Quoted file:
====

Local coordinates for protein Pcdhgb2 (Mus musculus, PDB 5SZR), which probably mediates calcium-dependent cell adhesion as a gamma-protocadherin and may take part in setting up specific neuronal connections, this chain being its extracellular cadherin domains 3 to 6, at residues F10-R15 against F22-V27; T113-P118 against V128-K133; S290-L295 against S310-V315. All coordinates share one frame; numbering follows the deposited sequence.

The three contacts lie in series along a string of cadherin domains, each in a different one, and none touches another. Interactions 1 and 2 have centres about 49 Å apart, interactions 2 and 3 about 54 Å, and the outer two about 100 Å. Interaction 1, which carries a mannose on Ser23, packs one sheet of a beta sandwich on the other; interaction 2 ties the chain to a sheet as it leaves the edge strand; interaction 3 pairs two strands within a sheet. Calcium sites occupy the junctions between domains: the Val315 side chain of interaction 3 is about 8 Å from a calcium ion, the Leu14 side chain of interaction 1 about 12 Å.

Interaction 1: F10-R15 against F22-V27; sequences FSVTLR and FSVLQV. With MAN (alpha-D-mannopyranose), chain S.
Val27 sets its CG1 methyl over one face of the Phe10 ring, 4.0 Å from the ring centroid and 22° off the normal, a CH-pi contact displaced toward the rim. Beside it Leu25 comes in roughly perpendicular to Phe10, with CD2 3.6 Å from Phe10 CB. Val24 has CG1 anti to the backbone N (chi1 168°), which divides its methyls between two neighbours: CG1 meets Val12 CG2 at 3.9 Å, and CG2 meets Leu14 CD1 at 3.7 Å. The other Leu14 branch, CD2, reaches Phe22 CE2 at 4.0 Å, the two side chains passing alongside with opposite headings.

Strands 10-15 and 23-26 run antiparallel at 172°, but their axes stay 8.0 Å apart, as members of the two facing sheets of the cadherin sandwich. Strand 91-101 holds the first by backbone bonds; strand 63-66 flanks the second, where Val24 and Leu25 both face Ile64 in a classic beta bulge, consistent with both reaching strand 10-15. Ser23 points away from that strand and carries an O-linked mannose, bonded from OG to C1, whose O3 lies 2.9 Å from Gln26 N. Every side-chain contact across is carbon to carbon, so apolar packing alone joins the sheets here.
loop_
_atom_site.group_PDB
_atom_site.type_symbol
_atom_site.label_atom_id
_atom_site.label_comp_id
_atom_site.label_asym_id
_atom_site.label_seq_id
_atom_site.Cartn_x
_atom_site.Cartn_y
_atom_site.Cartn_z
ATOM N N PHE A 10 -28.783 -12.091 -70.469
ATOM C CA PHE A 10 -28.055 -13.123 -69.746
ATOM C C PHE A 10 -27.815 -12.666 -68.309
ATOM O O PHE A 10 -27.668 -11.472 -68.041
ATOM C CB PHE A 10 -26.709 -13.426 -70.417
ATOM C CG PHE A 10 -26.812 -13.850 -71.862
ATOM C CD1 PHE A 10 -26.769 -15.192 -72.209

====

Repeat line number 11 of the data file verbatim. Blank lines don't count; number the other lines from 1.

_atom_site.label_asym_id